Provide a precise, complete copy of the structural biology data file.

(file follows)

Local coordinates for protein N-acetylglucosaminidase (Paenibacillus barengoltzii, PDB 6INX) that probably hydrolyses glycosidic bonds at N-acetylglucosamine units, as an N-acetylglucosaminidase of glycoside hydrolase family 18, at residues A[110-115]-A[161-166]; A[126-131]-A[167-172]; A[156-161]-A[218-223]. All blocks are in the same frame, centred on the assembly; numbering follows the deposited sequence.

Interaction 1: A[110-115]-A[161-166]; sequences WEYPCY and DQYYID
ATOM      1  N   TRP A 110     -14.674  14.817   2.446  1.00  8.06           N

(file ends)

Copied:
Local coordinates for protein N-acetylglucosaminidase (Paenibacillus barengoltzii, PDB 6INX) that probably hydrolyses glycosidic bonds at N-acetylglucosamine units, as an N-acetylglucosaminidase of glycoside hydrolase family 18, at residues A[110-115]-A[161-166]; A[126-131]-A[167-172]; A[156-161]-A[218-223]. All blocks are in the same frame, centred on the assembly; numbering follows the deposited sequence.

Interaction 1: A[110-115]-A[161-166]; sequences WEYPCY and DQYYID
ATOM      1  N   TRP A 110     -14.674  14.817   2.446  1.00  8.06           N